More and more evidence is building a case that suggests weight-related inflammation to be the chemical route obesity uses to target the heart and other organs, and that inflammation may play an important role in the increased risk of heart failure in overweight and obese people.

Recent government data suggests that 65 percent of the US population is now overweight and 33 percent of the US population is now clinically obese. These alarming numbers can change with lifestyle modification that includes consumption of calorie-restricted, nutrient-dense diets, portion control, full-spectrum supplementation and exercise.

Friday, May 9, 2008

The Power of Mothers

We set aside the second Sunday in the month of May to honor all mothers, including Mother Earth. This year, she is particularly unhappy because her honey bee children are dying by the millions, which will lead to a reduction in the country's nutrient-necessary fruit and vegetable crops. Many studies now suggest that almost 90% of the feral bee population could already be dead due to a condition called Colony Collapse Disorder.

An amazing documentary called Vanishing of the Bees is in the works. Please, please check out the trailer

Let's honor Mother Earth and Mother's Day 2008 by making a commitment to use our voices, our votes, and our purchasing power to address global warming, the amount of environmental toxins we are willing to tolerate, inaccessible health care for too many Mother's children, and the personal and corporate greed responsible for so much of earth's destruction.

Albert Einstein supposedly once remarked, "If honey bees become extinct, human society will follow in four years." I can't verify that quote, but the honey bee may very well be the canary in the mine.

The hillside color pallet below is Mother Nature's "Ode to Spring." We can collectively honor her on this day by vowing to protect her art and her honey bees for future generations. Simply click on the photo to view an enlargement.

Tuesday, May 6, 2008

$445M on Federal Lobbying in 2007

Health care interests spent $445 million on federal lobbying in 2007--more than any other sector of the economy--to finish as the top spender for the second consecutive year, according to the Center for Responsive Politics, HealthBeat reports.

In 2007 pharmaceutical and medical products companies rank first with $227 million in spending, while health insurance companies spent the second-most at $138 million. Hospitals and nursing homes spent $91 million, ranking fifth; while health professionals spent $70 million, ranking 15th; and HMOs/health services spent $52 million, ranking 19th.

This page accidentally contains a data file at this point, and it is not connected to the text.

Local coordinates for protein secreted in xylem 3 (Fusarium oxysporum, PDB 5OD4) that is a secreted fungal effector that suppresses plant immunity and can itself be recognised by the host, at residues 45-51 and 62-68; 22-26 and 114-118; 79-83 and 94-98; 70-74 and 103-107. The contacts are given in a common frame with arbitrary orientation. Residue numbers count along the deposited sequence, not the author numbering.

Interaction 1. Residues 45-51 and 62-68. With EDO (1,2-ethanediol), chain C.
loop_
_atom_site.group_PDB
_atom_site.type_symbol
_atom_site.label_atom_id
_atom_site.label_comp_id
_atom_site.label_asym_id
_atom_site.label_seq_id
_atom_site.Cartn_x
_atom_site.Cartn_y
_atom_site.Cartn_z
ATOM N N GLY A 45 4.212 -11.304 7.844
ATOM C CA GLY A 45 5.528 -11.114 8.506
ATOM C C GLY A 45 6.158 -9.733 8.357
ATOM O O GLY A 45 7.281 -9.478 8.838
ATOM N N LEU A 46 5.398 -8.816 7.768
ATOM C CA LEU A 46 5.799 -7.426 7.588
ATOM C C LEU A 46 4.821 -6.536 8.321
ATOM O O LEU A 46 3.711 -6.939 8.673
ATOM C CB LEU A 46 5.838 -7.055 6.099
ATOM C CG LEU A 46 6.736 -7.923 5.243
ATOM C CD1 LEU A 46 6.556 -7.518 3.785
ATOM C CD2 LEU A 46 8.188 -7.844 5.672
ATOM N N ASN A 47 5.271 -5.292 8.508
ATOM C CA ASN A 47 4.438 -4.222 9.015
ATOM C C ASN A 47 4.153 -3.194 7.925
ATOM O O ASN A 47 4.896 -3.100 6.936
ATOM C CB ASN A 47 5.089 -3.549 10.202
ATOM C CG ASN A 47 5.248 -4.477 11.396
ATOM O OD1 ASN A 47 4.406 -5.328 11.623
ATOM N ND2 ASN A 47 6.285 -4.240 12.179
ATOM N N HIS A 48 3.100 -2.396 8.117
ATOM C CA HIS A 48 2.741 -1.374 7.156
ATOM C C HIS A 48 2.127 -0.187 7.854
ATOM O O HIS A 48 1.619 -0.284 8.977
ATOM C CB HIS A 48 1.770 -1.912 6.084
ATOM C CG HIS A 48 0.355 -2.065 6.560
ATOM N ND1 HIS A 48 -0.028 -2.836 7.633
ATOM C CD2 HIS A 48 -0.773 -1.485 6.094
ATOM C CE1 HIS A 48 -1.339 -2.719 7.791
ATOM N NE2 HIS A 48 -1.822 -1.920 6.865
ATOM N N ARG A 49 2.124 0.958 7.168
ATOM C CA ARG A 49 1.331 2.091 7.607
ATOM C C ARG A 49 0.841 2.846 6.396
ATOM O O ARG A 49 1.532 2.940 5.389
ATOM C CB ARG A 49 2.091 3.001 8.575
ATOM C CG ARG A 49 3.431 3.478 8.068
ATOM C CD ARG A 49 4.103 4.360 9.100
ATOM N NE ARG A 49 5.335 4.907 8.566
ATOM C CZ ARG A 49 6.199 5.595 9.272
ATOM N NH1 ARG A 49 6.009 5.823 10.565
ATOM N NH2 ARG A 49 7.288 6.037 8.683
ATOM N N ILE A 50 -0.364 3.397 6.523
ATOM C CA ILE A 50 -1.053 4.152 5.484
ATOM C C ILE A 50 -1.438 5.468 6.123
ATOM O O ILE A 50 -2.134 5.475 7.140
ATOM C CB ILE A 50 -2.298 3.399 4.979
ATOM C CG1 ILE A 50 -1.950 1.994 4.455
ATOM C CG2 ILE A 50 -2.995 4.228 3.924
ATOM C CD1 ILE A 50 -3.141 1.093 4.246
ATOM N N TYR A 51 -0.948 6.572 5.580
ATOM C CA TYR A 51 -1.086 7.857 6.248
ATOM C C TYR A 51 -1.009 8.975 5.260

Among specific organizations or companies, the Pharmaceutical Research and Manufacturers of America spent the third-most at $22.1 million, the American Medical Association spent the fourth-most at $22.1 million and the American Hospital Association was fifth, spending $19.7 million.

According to the CRP, the pharmaceutical industry has spent $1.3 billion on federal lobbying in the last decade, more than any other industry. In addition, the drug industry's reported lobbying increased by 25% from 2006 to 2007.

Lobbying firm, Patton Boggs, whose clients include Bristol-Myers Squibb and Hoffman-La Roche, reported $41.9 million in 2007 revenue—an increase of 20% over 2006--and the most among Washington, D.C.-area firms.

What can we say, except that hopefully a new administration will take some power away from those who blatently put obscene profits before the health care needs of the public.

Thursday, May 1, 2008

Chocolate & Pregnancy

The May 2008 issue of Epidemiology published a Yale study that suggests women who eat dark chocolate are at decreased risk of developing preeclampsia, a potentially dangerous complication of pregnancy.

The study looked at self-reported chocolate consumption and also at levels of a byproduct of chocolate consumption, called theobromine, in the cord blood of pregnant women.

Those who reported chocolate consumption of more than five servings a week had a 70% lower risk of developing preeclampsia.

The researchers have speculated that the presence of anti-oxidants called flavonoids in dark chocolate may confer cardiovascular benefits.

This does not mean pregnant women should eat all the chocolate they want, as tempting as this information may be. Excess consumption of all sweets can lead to weight gain and other health problems during pregnancy, just as it does in a non-pregnant state.

Tuesday, April 22, 2008

It's Not Easy Being Green

It's Earth Day and regardless of whether you support or scoff at the idea of global warming, the day is a pretty big deal to a lot of people.

The Earth Day Network estimates that: 500 million people from 4,500 organizations in 180 countries will participate in Earth Day events during April and that for elementary school students, Earth Day is the third most activity-inspiring holiday, after Christmas and Halloween.

Kids intuitively get it - why can't some adults?

It's important that our actions speak as loud as our words. Biosyntrx Inc. pledges to continue considering sustainable design when making science and business decisions.

Saturday, April 19, 2008


If you strongly believe that voters do not need to be subjected to another inane presidential candidate debate like the one arranged by ABC news last Wednesday night, please urge the three candidates left standing to accept the May 2008 invitation from the leading scientists in this country to ScienceDebate2008, which will be covered by the science channel "Nova."